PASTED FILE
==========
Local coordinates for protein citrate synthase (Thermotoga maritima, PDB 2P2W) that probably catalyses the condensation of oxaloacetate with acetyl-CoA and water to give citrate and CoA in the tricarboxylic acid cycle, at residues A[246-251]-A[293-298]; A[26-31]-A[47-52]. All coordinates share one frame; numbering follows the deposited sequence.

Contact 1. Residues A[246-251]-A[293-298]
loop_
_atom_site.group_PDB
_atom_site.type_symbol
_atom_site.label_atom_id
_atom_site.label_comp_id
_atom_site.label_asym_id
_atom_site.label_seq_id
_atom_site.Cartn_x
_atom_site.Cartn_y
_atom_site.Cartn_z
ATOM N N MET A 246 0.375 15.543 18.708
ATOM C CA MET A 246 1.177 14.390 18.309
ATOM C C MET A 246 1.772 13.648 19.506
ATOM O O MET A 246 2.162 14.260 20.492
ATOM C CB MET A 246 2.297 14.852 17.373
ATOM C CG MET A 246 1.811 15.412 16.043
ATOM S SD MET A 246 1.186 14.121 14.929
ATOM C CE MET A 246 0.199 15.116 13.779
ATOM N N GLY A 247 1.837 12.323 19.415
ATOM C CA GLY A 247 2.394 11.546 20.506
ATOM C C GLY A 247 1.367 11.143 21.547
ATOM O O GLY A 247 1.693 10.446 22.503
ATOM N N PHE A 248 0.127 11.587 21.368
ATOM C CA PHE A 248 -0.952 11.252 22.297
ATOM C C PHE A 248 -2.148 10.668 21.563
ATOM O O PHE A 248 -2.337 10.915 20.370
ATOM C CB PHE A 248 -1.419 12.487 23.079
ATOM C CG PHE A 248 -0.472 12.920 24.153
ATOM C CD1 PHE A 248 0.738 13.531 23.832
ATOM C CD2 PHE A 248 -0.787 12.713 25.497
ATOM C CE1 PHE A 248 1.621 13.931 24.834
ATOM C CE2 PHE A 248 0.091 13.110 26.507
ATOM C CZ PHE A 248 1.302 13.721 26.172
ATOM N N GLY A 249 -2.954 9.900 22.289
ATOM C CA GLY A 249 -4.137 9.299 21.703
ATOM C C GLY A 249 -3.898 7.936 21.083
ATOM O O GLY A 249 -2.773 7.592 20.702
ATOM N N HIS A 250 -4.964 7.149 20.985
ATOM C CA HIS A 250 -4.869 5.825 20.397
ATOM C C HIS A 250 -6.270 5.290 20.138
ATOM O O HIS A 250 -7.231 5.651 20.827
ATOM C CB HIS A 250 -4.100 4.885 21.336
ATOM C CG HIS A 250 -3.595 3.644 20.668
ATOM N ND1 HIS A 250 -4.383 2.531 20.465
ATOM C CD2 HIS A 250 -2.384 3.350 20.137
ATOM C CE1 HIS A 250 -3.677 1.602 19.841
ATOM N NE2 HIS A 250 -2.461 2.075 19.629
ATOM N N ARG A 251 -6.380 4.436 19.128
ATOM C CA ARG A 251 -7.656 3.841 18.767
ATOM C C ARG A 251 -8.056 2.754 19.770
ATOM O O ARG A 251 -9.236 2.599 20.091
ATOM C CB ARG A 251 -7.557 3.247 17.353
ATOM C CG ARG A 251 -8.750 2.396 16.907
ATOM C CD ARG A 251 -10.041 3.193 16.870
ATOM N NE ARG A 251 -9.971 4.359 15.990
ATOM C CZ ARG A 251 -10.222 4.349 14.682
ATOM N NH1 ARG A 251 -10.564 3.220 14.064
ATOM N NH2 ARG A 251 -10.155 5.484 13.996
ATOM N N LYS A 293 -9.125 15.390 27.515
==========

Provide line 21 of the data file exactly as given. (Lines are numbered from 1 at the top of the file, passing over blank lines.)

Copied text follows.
ATOM N N GLY A 247 1.837 12.323 19.415